Usually cancer is studied as a distinct, finite, disease that some unfortunate people get. Nevertheless, over half of all Americans will be diagnosed with an invasive cancer. In this book, based in extensive analysis of the history, politics, and science of cancer, as well as years of fieldwork, I examine the ways that cancer is not separate from, but is central to medical, political, and social economies.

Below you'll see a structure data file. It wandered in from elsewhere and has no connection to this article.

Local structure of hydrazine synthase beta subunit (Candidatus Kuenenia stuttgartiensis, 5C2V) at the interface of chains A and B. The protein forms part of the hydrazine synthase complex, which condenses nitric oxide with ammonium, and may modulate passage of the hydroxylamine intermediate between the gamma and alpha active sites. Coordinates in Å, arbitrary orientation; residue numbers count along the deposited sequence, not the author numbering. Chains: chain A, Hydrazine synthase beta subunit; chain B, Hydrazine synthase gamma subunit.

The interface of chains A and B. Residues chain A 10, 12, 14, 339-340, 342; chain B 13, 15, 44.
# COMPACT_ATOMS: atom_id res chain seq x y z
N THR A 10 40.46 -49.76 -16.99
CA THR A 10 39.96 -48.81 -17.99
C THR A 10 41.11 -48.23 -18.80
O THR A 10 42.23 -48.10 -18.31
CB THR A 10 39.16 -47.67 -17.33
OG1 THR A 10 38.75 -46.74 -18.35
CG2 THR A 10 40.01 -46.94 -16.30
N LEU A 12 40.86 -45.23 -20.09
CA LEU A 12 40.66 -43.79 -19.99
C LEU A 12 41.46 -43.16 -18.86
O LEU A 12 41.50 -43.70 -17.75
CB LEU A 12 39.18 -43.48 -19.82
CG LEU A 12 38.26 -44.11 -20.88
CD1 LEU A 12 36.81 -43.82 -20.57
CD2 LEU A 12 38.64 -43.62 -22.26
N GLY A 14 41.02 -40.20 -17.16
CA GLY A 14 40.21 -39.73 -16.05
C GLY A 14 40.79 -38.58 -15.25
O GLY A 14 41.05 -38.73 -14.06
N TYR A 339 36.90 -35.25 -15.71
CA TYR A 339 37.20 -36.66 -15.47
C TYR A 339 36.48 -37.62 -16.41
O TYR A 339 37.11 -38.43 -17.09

Countering Time: The Medical Apology
in Austin Sarat, Andrew Parker, and Martha Umphrey (eds.) The Subject of Responsibility
The Mortality Effect: Counting the Dead
Public Culture, forthcoming, vol. 21
in Jonathan Metzl and Anna Kirkland (eds.), Against Health, NYU Press., vol. 21
Cultural Anthropology, vol. 22(4): 501-538.
Living in Prognosis: Toward an Elegaic Politics
Representations, Spring 2007: 77-92.